It’s probably not a surprise that supernovas can be dangerous. In fact, the exploding stars have been implicated in one or more mass extinction events here on Earth. It is a bit surprising, though, that supernovas might also be a boon to life. But that’s the finding of a recent study.
A supernova is the violent death of a star. It can briefly outshine an entire galaxy. It produces a lot of ultraviolet and other forms of light that can be deadly. So any supernova that goes off close to Earth could be a big problem. A study in 2020, for example, suggested that one or more supernovas triggered a mass extinction 360 million years ago.
Supernovas also generate huge amounts of cosmic rays — heavy particles that zip through the universe at almost the speed of light. Too many cosmic rays can be bad. But just the right amount could be good for life.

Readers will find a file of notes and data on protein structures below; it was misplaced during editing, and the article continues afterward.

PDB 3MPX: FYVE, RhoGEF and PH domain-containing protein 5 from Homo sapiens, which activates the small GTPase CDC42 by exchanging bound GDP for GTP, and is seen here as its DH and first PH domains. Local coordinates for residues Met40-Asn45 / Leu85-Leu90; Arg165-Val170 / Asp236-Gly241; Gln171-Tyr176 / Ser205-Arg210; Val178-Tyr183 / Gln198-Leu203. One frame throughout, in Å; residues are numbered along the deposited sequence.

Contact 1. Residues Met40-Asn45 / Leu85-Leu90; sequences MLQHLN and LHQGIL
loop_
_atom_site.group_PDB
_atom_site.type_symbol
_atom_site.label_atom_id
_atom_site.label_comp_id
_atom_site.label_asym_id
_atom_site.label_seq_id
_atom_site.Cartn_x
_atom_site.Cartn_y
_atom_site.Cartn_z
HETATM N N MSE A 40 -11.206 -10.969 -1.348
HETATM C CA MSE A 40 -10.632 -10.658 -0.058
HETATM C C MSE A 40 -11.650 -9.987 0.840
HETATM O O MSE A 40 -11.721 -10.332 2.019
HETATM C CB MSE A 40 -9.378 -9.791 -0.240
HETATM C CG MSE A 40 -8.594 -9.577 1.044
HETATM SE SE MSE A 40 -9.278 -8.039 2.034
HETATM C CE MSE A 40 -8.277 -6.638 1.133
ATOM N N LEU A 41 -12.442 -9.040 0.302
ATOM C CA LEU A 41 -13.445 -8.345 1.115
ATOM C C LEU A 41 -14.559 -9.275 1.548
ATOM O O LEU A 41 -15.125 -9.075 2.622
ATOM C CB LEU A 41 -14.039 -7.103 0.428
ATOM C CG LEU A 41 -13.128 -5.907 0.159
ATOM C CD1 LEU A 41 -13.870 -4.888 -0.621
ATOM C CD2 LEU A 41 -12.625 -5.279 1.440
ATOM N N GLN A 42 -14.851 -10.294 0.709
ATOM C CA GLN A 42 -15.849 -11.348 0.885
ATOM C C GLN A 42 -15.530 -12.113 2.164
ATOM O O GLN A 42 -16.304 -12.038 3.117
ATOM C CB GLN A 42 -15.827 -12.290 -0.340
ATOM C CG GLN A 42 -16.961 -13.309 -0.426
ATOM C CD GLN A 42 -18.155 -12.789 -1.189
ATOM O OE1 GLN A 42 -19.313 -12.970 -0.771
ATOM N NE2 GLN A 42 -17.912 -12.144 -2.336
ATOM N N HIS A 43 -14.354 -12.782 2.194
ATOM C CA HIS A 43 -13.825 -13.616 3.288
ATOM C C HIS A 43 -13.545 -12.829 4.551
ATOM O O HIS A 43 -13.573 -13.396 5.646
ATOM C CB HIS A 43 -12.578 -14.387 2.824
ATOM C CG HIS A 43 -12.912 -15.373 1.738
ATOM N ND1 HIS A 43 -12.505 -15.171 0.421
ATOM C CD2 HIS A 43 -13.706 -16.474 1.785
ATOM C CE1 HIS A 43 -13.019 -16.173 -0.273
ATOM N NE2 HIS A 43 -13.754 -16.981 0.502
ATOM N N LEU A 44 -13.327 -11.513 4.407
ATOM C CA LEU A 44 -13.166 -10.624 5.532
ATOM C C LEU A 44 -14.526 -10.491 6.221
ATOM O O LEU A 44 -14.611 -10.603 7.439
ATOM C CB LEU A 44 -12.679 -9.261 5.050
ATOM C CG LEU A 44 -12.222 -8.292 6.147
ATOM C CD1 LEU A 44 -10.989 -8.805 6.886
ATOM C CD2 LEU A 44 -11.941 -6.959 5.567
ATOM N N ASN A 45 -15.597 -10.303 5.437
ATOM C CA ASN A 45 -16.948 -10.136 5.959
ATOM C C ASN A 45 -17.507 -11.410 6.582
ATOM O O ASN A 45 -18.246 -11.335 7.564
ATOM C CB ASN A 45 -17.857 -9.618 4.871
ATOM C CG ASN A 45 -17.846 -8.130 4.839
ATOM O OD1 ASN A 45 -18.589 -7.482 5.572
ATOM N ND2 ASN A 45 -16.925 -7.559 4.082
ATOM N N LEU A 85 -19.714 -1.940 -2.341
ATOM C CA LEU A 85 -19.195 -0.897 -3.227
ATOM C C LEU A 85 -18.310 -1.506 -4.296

The new study compared the rate of nearby supernovas to cycles of life recorded in ocean sediments. And it found a correlation: More supernovas equals more-abundant life. That could be because the cosmic rays increase the rate of cloud formation and affect global winds. Higher winds stir up the oceans, bringing more nutrients to the surface and boosting the amount of life. That also leads to more organic compounds being stored in ocean sediments, which boosts oxygen production.
The idea is still pretty new, but it hints that life on Earth can benefit from death in the stars.
Script by Damond Benningfield